Having acquired social networking pioneer Plaxo in May, Comcast is leveraging the Web firm's strategic expansion into a new approach to social networking that will provide the data essential to far more accurate targeting of recommendations and far greater reach for recommended content through viral connectivity across multiple social networks.
Plaxo, well known as a service that connects some 50 million users to business colleagues and friends, is repositioning itself through a new brand, Pulse, to be at the center of social interactions by allowing people to seamlessly interact across social networking boundaries, says John McCrea, vice president of marketing at Plaxo. "Comcast, who was our largest customer is now our corporate parent because of the vision they had to work toward a common, unified cross-media experience," McCrea says. "They're unifying the living room, the laptop and mobile devices using consumers' social IDs and relationships as the glue to common experience."
Using Pulse, people can sign in with one name and password and gain access to each other in disparate social environments, allowing them to share data across boundaries, import friends lists from one location into another and, most important to content owners, promulgate their viewing experiences to the widest possible set of associates. This opens a path to much greater viral distribution of content and content recommendations.
Plaxo has long been a proponent of openness across social networks, McCrea notes. Now, with social portals of every description embracing the concept (see accompanying story), the real potential of the combined power of Web content distribution and social networking can be realized.
"We've been pushing really hard for concepts of openness and to declare an end to the walled garden era," he says. "We started a year and a half ago when we wrote a bill of rights for users of the social Web. We've been active with blogging and our own weekly [Web] TV show called Social Web.TV."
With the likes of Google and Yahoo! pushing the concept, the remaining walls are sure to fall, he adds. "All these initiatives share the same vision with different technical details, which is that social networks are better positioned as hubs for helping users interconnect with the rest of the Web."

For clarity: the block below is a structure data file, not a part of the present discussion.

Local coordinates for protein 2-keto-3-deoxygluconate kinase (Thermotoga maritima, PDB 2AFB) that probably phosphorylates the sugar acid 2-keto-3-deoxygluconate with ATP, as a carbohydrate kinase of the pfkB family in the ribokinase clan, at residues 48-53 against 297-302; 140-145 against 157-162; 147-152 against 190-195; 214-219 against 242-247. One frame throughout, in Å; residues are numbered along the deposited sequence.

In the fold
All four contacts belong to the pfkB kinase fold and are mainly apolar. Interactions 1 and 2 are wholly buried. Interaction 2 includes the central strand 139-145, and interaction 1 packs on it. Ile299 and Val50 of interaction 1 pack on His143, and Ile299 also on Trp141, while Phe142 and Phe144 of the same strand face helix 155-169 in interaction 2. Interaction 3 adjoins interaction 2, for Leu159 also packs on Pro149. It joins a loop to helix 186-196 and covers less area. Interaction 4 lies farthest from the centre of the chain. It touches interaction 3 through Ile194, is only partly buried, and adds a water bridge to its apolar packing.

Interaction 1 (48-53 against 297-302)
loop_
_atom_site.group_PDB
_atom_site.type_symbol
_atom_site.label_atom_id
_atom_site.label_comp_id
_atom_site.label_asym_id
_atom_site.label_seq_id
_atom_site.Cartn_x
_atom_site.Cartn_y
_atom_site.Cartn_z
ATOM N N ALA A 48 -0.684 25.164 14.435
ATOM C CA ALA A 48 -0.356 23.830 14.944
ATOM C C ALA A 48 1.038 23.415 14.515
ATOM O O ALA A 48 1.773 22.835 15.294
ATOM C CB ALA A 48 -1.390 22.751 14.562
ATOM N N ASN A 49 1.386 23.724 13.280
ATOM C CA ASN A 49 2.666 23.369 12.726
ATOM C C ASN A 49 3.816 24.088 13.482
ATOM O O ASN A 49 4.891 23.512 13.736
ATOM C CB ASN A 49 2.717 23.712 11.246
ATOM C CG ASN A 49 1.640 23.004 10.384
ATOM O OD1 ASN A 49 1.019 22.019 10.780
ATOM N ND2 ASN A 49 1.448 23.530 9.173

Already, the new openness is having an impact on media companies, McCrea notes. "We're now seeing big mainstream companies coming out with APIs (applications program interfaces) to support viral distribution of their content," he says. "For example, The New York Times just opened up an API for their movie reviews. So 2000 movie reviews are available through an API.
"It's a virtuous cycle," he continues. "Social networks have big engaged audiences and great mechanisms for social discovery. It's very difficult to get Web surfers to give you rich demographic data if you're a media company. But social networks are great for that. They cough up the data which should be the basis for better advertising targeting. As more media sites get more registered users, there's a larger CPM base for targeted advertising."
Along with eliminating the need for users to provide new signup data every time they register with a new social network, Plaxo greatly simplifies its users' access to content. "A lot of user-generated Web 2.0 sites have RSS feeds, but not everyone is aware of how to use them," McCrea says. "They don't have to be aware of RSS to use the technology on Plaxo."
If a Plaxo user's list of friends includes someone who is part of a social network that the Plaxo user hasn't joined, Plaxo will let the user know when the friend has communicated something available through RSS from the other social network. "We want to be the engine of social discovery," McCrea says, "discovering not only content that users are sharing but also services that are sources of content, whether it's Yelp or Flicker or, down the road, mainstream media properties that are looking to build larger audiences through viral marketing."